While I am on the subject of cut off dates (although this has nothing to do with homeschooling), I am very aggravated with the library. You see, at our library, they have an awesome story time program. Unlike other programs I've heard of, the kids must be signed up for an official time, and must be 3 to be a part of storytime. Of course, Charlotte won't be 3 until November, but the library says that it's cut off date is that they must be 3 before storytime begins (in late September...) and she can't just join a group in the middle of the year. NEVER MIND that EVERY SINGLE LIBRARIAN has told me that Charlotte is more than ready for story time...she doesn't fit into the dumb age schedule, so she is not welcome!

And of course, the reason 3,000,092 is President Obama's address next week. Last time I checked, the schools weren't doing the most fabulous job of educating students...for instance, this says that 75% of high school graduates are not ready for, lets waste time with a "stay in school" speech by the president followed by questions such as (for the younger kids) What is the president trying to tell me? What is the president asking me to do? What new ideas and actions is the president challenging me to think about? What specific job is he asking me to do? Is he asking anything of anyone else? Teachers? Principals? Parents? The American people?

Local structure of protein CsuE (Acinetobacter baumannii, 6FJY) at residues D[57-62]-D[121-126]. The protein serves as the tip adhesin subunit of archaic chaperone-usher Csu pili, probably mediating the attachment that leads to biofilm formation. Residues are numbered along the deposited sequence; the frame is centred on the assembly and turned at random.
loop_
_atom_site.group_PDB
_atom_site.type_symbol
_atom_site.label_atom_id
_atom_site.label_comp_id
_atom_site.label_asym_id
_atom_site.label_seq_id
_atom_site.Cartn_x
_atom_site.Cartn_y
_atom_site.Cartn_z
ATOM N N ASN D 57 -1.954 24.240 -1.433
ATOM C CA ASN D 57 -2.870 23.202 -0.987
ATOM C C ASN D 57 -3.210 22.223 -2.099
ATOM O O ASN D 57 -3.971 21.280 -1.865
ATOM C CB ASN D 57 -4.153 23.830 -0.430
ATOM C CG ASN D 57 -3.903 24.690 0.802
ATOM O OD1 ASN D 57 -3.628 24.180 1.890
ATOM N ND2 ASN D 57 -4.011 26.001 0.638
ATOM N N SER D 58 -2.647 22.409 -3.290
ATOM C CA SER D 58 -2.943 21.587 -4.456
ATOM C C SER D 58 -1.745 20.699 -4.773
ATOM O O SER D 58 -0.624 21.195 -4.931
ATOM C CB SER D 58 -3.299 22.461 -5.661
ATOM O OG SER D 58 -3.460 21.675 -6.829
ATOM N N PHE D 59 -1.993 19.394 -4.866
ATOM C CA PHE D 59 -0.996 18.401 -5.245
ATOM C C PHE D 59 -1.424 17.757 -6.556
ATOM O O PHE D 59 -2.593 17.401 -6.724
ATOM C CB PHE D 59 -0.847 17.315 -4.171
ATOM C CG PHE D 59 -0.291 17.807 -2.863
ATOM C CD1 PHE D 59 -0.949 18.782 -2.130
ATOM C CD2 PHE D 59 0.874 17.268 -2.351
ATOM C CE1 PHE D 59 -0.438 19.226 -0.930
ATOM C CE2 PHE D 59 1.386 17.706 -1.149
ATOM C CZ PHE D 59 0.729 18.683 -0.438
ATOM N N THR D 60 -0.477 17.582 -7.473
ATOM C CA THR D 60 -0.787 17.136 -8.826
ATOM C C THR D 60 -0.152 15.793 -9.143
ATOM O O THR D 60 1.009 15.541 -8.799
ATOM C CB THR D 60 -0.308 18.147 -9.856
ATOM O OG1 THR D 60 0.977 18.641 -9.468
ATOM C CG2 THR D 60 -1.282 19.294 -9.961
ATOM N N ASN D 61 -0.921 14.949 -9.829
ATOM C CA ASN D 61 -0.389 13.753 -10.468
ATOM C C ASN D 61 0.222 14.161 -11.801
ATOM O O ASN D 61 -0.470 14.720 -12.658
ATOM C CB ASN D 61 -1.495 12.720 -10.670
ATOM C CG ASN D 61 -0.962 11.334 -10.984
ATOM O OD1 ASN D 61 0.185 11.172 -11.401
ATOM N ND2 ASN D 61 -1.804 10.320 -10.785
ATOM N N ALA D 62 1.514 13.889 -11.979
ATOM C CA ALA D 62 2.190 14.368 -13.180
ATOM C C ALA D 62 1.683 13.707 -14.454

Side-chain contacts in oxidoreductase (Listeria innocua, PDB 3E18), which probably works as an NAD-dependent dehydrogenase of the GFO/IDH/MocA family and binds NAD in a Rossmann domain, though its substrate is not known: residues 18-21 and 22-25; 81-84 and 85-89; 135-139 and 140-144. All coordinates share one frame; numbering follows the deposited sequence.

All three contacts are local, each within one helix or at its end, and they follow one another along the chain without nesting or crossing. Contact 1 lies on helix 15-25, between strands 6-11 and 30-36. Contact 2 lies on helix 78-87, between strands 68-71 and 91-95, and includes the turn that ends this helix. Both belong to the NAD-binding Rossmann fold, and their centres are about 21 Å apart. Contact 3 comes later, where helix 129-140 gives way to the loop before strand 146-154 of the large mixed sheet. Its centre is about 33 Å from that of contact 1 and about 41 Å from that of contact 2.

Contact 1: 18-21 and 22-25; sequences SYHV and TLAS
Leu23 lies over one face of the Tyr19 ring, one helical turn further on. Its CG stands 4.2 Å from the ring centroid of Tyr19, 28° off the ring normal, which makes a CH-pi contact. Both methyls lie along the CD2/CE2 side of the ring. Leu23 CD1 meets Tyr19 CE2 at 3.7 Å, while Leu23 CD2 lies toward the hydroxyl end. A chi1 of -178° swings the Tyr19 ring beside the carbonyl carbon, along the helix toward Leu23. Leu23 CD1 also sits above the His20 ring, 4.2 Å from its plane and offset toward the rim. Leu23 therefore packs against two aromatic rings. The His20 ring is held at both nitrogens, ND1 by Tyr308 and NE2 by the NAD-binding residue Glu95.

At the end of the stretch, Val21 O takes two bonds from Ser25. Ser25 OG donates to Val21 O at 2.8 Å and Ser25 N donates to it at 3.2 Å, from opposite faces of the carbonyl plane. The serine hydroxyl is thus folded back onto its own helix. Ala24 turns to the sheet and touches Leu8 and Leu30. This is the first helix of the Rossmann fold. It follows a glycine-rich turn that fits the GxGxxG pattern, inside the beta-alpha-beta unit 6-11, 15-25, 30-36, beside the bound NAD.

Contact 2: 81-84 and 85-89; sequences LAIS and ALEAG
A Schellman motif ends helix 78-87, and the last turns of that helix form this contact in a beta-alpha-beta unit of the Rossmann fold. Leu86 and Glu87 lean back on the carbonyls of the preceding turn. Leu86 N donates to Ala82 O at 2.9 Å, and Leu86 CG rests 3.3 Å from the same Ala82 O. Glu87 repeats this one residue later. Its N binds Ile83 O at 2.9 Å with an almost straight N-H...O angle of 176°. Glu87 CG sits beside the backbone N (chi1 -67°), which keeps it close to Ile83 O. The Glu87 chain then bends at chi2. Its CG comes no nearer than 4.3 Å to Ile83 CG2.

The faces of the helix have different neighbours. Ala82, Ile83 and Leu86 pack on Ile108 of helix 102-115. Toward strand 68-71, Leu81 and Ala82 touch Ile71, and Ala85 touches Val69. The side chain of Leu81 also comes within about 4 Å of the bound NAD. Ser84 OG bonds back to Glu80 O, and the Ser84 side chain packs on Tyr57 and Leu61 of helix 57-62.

Teachers could extend learning by having students:
· Create posters of their goals. Posters could be formatted in quadrants, puzzle pieces, or trails marked with the following labels: personal, academic, community, and country. Each area could be labeled with three steps for achieving goals in that area. It might make sense to focus first on personal and academic goals so that community and country goals can be more readily created.
· Write letters to themselves about how they can achieve their short-term and long-term education goals. Teachers would collect and redistribute these letters at an appropriate later date to enable students to monitor their progress.